Persistent Villous Atrophy in Celiac Disease Patients May Increase Lymphoma Risk
A recent study suggests that patients with Celiac Disease who display persistent villous atrophy are at an increased risk for certain types of lymphoma. Benjamin Lebwohl, MD, from Columbia University in New York City, and colleagues reported their findings in the August 6 edition of the Annals of Internal Medicine.
The study collected data from 28 pathology departments in Sweden and analyzed the biopsy reports for 7625 patients with CD who underwent a follow-up biopsy after the initial diagnosis. Of the selected patients involved, 3308 were identified to have persistent intestinal damage. The results showed that patients with CD had a higher risk for developing lymphoma than the general population, while those with persistent villous atrophy had a higher risk compared to those with mucosal healing. In addition, persistent villous atrophy was linked to a higher risk for non-Hodgkin lymphoma.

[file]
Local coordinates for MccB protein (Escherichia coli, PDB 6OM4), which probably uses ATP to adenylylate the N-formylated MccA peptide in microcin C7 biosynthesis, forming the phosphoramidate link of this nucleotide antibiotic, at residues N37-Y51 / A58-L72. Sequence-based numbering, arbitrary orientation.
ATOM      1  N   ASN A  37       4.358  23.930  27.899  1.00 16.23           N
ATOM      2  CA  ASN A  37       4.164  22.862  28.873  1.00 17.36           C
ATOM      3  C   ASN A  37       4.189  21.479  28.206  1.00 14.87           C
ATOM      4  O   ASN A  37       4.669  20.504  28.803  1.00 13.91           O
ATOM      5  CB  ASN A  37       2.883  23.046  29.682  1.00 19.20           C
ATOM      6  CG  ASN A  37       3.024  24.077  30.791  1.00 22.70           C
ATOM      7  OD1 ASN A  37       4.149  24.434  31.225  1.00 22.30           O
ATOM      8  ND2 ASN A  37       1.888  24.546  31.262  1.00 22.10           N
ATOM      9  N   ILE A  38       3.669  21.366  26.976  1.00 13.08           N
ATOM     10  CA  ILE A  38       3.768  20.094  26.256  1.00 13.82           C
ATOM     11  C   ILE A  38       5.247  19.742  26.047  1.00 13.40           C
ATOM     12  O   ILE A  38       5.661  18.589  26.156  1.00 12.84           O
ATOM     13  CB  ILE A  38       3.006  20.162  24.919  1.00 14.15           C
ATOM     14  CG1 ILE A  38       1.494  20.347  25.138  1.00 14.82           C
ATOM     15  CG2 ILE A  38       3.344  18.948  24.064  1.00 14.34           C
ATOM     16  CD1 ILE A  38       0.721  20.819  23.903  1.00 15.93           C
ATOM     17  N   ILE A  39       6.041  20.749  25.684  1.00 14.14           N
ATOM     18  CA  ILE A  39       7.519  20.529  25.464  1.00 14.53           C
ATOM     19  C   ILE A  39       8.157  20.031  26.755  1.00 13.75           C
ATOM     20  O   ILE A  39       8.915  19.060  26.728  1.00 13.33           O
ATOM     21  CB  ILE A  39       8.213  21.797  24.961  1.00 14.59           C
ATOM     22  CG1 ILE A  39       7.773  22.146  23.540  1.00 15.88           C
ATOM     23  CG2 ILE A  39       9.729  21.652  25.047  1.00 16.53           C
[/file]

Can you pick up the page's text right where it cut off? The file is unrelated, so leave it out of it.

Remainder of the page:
The study has prompted physicians to reconsider the importance of a second-look biopsy that searches for healing of the small intestine. David S Sanders, MD, MBChB, FRCP, from the Royal Hallamshire Hospital and the University of Sheffield in the United Kingdom, told Medscape Medical News by email, “as a clinician and practicing gastroenterologist, this study will alter my practice.”
Authors: Benjamin Lebwohl, MD, MS; Fredrik Granath, PhD; Anders Ekbom, MD, PhD; Karin E. Smedby, MD, PhD; Joseph A. Murray, MD; Alfred I. Neugut, MD, PhD; Peter H.R. Green, MD; and Jonas F. Ludvigsson, MD, PhD